Appendix 28: Arguing Essay

The Arguing Essay combines the skills and ideas you have been learning and practicing up to this point in the course. You will investigate an issue related to our course topic, choose appropriate sources, and argue for your position on this narrowly defined issue. .

Goals of the Assignment

The goals for this assignment are to learn and practice the following:

Subject of the Essay

The subject of this essay is a debatable issue related to our course topic. All topics need instructor approval. If you change your topic after you submit your proposal, please see me immediately! NOTE TO INSTRUCTORS: YOU WILL NEED TO MAKE THIS SECTION MORE SPECIFIC, WITH ADDED INFORMATION ABOUT YOUR OWN COURSE TOPIC.

Purpose of the Essay

To argue in support of a debatable, narrow, supportable claim (or combination of claims) of fact, value, policy, or cause-effect.


In this essay, you will be addressing an audience appropriate to the issue you are arguing about. This audience must be specific, not a vague, abstract category like "the general public" or "voters." By the time you begin constructing your argument, you will have analyzed and drawn conclusions about your audience, in preparation for deciding how to address them most effectively. Remember when choosing an audience that you will need to argue to a group of people who need to hear your argument in order to think the same way you do--not a group of people who already agree with you. In other words, to use a familiar saying, avoid "preaching to the choir."


After your proposal is returned, you will articulate your position clearly as your claim, come up with convincing reasons to support this claim, practice anticipating and refuting opposing arguments, prepare an argumentative brief in which you represent your argument in outline form, learn MLA documentation, analyze written arguments, discuss appropriate use of appeals (including avoiding logical fallacies), have at least one peer review workshop, and have opportunities for instructor feedback in the process of writing this paper.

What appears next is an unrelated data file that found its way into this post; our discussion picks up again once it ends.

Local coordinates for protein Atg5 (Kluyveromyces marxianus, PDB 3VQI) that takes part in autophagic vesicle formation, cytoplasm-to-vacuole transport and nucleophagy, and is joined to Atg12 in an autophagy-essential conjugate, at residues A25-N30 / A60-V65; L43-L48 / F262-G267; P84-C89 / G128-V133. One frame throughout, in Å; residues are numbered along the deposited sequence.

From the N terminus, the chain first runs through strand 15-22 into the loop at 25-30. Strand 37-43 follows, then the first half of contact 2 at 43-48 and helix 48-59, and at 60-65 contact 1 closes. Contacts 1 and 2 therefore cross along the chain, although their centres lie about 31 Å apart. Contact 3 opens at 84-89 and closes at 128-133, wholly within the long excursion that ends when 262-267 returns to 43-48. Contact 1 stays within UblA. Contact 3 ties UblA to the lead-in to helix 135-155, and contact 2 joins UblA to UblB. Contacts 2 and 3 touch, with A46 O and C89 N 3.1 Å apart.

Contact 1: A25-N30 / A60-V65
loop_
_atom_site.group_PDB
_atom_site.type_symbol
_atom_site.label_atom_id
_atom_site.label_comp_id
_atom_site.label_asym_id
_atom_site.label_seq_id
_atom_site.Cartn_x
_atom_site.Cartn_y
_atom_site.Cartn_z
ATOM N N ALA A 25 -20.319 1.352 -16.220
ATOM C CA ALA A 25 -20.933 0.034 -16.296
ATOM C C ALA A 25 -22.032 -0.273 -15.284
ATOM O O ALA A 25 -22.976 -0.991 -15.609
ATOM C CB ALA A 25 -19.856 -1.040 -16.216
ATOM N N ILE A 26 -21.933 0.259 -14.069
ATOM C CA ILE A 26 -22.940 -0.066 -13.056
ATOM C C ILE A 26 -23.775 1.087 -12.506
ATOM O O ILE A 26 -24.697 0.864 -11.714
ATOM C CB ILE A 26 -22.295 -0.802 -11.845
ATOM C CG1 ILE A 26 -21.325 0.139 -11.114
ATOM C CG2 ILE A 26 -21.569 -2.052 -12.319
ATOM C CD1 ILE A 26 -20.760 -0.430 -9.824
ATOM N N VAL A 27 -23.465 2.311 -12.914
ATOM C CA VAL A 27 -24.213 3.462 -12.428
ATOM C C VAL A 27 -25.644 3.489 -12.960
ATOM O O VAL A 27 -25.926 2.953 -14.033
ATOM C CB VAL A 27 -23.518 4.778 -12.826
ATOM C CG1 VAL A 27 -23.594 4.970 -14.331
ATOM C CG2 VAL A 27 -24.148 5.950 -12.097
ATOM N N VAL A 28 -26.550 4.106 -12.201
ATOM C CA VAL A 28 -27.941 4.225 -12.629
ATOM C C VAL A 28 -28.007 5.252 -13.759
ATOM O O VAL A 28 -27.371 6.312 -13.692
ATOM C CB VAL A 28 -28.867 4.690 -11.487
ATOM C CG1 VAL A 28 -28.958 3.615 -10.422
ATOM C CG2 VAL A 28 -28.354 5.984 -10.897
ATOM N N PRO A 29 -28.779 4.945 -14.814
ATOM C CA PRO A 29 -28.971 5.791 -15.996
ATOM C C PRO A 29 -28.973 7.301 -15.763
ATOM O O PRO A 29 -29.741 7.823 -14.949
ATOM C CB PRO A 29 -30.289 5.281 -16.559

Focus on your position on a narrowly defined issue relevant to our course topic. Clearly state an overall claim of fact, policy, value, or cause-effect.

Develop your paper to support your claim with sound reasoning; an appropriate balance of logical, character, and emotional appeals; and relevant, sufficient evidence from your research and experience. (All of this information will be chosen based on the expectations of your intended audience.)

Organize the paper to accommodate the rhetorical situation. Choose a pattern of organization that not only enhances readability but also makes the greatest impact on your audience given your purpose. Write in a style that demonstrates sensitivity to audience, subject, and occasion.

Introduce and Refute opposing arguments where necessary and appropriate.

Demonstrate through all your choices in writing this paper an understanding of rhetorical context (audience and purpose).

Note: While your opinions are valuable starting points, remember that they must be explained and supported to be convincing to your audience. The most important thing to avoid in written argument is simple assertion without support.


The requirements for this essay include: